Tips for Buying Gaming Computers

To the average consumer, who may or may not be inexperienced in the subject tinkering around inside of computer cases as a hobby, building a gaming computer can be a complicated and mystifying process; especially with big brands throwing around fancy and sophisticated terms you’ve never heard of in your life. I mean, sure you may have heard of a CPU or maybe some RAM but have you heard of tFlops, GDDR5X or NVM+E SSD?

The truth is, you probably haven’t, but that’s okay! We’re here to help you with that. Without using all of those fancy terms, this article should help to provide you with the basic guidelines regarding creating either a media consumption, productivity based or gaming PC!

1. Consider your Budget.
How much are you willing to fork out for a new system? Your budget is the most important aspect of the research process. You need to know how much you have to spend because it’s what will tell you what kind of components you can afford. You can do some initial research into pricing beforehand.

2. What kind of games do you play?
If you are like me, then you like to play the newest AAA FPS titles. That means that your graphics capability matters more than your processor performance, although that may not be the case for every game. If you prefer turn-based games, then you’ll want to spend more on a powerful processor, as a fast CPU will process the decisions made by the AI at a higher rate.

3. What kind of display do you have?
One more important thing to keep in mind is what you’re powering regarding a screen. Do you have an archaic 1600×900 IBM monitor, or a 120 Hz 2560×1440 monitor with G-Sync? The more you turn up the graphics resolution, the more demanding the game will be regarding graphical and processing performance.

4. What kind of Processor is right for you?
Regarding the CPU, any good and modern quad core processor should do the trick. You don’t need to have a six, eight or twelve core processor to play your games just yet, although that could very well change in the future with the advent of more popular 4K gaming.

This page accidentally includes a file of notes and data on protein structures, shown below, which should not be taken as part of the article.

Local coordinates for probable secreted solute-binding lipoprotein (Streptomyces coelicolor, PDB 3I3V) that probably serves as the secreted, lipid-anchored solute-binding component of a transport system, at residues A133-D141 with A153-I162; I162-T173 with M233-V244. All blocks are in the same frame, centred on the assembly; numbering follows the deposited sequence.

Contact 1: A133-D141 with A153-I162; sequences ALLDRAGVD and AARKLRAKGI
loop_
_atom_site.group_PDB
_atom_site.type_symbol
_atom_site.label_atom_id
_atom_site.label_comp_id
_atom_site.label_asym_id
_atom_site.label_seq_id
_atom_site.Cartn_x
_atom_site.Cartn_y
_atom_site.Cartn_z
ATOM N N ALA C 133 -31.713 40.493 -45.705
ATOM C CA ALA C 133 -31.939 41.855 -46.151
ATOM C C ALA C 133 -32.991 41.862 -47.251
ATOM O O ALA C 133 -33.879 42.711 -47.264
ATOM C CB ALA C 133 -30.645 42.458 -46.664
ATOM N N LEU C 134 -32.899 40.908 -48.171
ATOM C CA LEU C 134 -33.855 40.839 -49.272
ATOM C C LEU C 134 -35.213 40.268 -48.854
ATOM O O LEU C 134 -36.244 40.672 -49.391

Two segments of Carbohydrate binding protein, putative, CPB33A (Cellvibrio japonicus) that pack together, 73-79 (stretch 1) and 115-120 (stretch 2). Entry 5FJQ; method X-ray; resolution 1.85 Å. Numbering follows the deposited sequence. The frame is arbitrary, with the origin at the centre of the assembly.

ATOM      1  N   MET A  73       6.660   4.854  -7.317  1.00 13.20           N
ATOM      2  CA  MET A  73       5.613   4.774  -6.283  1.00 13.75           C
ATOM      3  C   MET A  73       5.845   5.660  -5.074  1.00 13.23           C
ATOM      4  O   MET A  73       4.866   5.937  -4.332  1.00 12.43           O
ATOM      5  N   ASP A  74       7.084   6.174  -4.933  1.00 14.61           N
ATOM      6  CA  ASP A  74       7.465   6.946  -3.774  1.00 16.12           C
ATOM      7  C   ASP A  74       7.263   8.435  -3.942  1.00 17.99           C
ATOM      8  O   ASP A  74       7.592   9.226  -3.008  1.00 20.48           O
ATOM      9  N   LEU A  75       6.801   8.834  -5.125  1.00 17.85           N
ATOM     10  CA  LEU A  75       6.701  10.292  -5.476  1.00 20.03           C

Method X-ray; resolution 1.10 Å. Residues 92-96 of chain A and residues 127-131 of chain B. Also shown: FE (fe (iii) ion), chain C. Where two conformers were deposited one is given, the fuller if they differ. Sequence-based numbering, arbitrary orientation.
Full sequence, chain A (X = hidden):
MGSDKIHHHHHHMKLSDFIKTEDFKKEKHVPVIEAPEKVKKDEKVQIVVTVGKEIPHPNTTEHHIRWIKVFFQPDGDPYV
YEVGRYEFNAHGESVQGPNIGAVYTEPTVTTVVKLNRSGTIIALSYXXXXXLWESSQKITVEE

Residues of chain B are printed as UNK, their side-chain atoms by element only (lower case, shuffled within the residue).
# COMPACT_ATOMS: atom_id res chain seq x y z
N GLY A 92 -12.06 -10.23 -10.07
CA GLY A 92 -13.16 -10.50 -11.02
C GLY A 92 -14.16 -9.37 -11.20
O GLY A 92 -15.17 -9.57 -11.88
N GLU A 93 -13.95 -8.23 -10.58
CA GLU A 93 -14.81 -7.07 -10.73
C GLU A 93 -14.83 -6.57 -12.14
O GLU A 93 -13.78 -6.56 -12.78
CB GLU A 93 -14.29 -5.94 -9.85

5. What about RAM?
For now, DDR3 is the bottom of the barrel, and anything below 8GB is already obsolete. The best budget RAM configuration would be 8GB of DDR4 running at 2133 Mhz if your motherboard and CPU support it, that is. A well balanced, high end of the mid-range spectrum PC would be toting 16GB of DDR4, by 2017’s standards.

6. Solid State versus Hard Drives?
This is a straightforward question to answer! Regarding both pricing, performance, and reliability, it’s best to have a 120GB SSD at least, acting as your OS cache and also a small drive for your most used programs. For more reliable storage, though, and at a lower price, you can pick up a 1TB hard drive for as little as $50 off of Amazon.

7. What about my GPU?
This is a fun one to answer. It depends on what you play. If you’re big into demanding and brand new games, you’ll want a GPU from no older than 2015 with at least 4GB of GDDR5 memory, if you’re running at 1080p. Anything else requires between 6 and 8GB if you’re playing in 1440p or 3160p. (4K) There are loads of budget, mid-range and high-end options for graphics cards nowadays. Some strong contenders for the high end are Nvidia’s GTX 1070 and 1080 (Ti) series, and for a budget-oriented system, you’d be hard pressed to find anything else better for value than the 4GB Rx 580 for $215. (Or so, the price does tend to fluctuate)

With these tips in mind, you should be easily able to create a simple but powerful gaming rig, at whatever price point you desire! Have fun! #PCMasterRace